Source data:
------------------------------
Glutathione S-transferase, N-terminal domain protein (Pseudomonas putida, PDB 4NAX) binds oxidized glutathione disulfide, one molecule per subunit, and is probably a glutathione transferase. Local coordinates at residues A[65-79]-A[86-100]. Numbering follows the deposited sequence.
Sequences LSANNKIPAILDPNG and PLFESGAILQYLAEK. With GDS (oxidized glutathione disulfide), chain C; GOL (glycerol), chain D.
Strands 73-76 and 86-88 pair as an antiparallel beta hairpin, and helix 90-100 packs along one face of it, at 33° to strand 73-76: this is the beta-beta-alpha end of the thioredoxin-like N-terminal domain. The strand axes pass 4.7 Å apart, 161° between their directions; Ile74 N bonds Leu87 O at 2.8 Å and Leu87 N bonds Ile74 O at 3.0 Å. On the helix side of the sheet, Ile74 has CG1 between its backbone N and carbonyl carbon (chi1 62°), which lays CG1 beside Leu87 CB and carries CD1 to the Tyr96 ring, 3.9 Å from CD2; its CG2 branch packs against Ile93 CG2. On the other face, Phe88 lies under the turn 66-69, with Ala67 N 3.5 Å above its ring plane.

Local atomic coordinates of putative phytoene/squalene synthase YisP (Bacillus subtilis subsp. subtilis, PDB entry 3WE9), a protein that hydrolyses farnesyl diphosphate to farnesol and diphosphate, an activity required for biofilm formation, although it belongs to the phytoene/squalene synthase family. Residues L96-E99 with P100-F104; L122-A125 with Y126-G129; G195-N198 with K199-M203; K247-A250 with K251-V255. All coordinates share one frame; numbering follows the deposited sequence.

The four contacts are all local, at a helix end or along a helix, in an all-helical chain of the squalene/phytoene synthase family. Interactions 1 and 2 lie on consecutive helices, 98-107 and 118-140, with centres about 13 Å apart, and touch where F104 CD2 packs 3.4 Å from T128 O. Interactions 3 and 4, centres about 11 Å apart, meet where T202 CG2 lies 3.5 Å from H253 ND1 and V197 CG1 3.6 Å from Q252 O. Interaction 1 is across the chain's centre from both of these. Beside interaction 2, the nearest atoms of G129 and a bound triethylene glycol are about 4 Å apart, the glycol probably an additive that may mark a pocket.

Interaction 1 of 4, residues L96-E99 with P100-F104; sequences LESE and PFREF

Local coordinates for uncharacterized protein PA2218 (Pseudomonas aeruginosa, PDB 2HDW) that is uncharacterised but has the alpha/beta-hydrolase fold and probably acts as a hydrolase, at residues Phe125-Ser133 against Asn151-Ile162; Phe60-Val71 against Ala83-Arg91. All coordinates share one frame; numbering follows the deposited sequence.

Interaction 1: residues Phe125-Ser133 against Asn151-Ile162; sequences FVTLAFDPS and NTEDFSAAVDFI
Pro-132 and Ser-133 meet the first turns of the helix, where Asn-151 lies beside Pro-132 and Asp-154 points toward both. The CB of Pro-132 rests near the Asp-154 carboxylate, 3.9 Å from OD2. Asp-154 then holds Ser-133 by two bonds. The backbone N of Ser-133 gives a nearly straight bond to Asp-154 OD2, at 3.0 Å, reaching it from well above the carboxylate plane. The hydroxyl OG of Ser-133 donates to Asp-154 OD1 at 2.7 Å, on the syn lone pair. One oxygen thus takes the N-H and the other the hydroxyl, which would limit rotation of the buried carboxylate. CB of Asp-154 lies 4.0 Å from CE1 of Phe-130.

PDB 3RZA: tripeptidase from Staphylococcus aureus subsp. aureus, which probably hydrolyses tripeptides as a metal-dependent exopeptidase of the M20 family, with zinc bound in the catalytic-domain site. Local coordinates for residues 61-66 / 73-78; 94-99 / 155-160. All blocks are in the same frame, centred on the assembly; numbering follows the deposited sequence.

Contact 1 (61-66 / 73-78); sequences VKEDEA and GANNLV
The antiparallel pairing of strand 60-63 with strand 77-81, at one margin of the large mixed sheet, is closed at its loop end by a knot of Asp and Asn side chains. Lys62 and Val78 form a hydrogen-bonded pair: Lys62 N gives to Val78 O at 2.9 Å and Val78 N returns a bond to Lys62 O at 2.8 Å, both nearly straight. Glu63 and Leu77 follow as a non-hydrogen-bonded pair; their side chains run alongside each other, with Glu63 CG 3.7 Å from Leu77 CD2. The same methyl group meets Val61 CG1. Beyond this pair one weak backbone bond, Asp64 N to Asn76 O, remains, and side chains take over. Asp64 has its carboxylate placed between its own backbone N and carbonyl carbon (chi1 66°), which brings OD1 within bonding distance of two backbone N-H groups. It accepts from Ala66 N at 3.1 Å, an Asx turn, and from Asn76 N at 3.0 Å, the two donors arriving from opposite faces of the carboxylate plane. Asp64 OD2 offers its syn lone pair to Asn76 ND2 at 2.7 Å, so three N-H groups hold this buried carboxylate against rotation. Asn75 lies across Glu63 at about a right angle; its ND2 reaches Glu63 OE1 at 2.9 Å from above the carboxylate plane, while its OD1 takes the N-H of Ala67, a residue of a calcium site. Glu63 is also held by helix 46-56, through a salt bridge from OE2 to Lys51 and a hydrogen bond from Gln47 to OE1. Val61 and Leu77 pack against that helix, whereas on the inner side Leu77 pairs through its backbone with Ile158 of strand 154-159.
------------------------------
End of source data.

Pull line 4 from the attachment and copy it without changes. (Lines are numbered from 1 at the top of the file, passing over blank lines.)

Local atomic coordinates of putative phytoene/squalene synthase YisP (Bacillus subtilis subsp. subtilis, PDB entry 3WE9), a protein that hydrolyses farnesyl diphosphate to farnesol and diphosphate, an activity required for biofilm formation, although it belongs to the phytoene/squalene synthase family. Residues L96-E99 with P100-F104; L122-A125 with Y126-G129; G195-N198 with K199-M203; K247-A250 with K251-V255. All coordinates share one frame; numbering follows the deposited sequence.